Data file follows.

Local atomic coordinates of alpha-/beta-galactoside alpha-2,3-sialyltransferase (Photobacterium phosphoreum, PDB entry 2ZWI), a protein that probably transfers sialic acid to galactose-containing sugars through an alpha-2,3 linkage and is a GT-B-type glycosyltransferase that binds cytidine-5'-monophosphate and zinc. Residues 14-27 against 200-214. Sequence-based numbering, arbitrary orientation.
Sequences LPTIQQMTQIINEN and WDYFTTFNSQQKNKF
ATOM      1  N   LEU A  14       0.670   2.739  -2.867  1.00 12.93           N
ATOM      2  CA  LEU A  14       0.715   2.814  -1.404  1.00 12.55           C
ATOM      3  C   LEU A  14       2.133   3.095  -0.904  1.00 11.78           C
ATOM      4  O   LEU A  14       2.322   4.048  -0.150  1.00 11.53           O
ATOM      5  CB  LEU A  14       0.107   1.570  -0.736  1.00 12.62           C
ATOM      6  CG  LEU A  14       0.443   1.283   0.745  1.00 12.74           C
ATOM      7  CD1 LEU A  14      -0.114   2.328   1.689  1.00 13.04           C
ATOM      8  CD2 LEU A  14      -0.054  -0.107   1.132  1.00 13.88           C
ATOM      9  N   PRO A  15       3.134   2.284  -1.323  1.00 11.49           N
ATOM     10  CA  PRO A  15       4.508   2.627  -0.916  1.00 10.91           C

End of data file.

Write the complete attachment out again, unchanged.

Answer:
Local atomic coordinates of alpha-/beta-galactoside alpha-2,3-sialyltransferase (Photobacterium phosphoreum, PDB entry 2ZWI), a protein that probably transfers sialic acid to galactose-containing sugars through an alpha-2,3 linkage and is a GT-B-type glycosyltransferase that binds cytidine-5'-monophosphate and zinc. Residues 14-27 against 200-214. Sequence-based numbering, arbitrary orientation.
Sequences LPTIQQMTQIINEN and WDYFTTFNSQQKNKF
ATOM      1  N   LEU A  14       0.670   2.739  -2.867  1.00 12.93           N
ATOM      2  CA  LEU A  14       0.715   2.814  -1.404  1.00 12.55           C
ATOM      3  C   LEU A  14       2.133   3.095  -0.904  1.00 11.78           C
ATOM      4  O   LEU A  14       2.322   4.048  -0.150  1.00 11.53           O
ATOM      5  CB  LEU A  14       0.107   1.570  -0.736  1.00 12.62           C
ATOM      6  CG  LEU A  14       0.443   1.283   0.745  1.00 12.74           C
ATOM      7  CD1 LEU A  14      -0.114   2.328   1.689  1.00 13.04           C
ATOM      8  CD2 LEU A  14      -0.054  -0.107   1.132  1.00 13.88           C
ATOM      9  N   PRO A  15       3.134   2.284  -1.323  1.00 11.49           N
ATOM     10  CA  PRO A  15       4.508   2.627  -0.916  1.00 10.91           C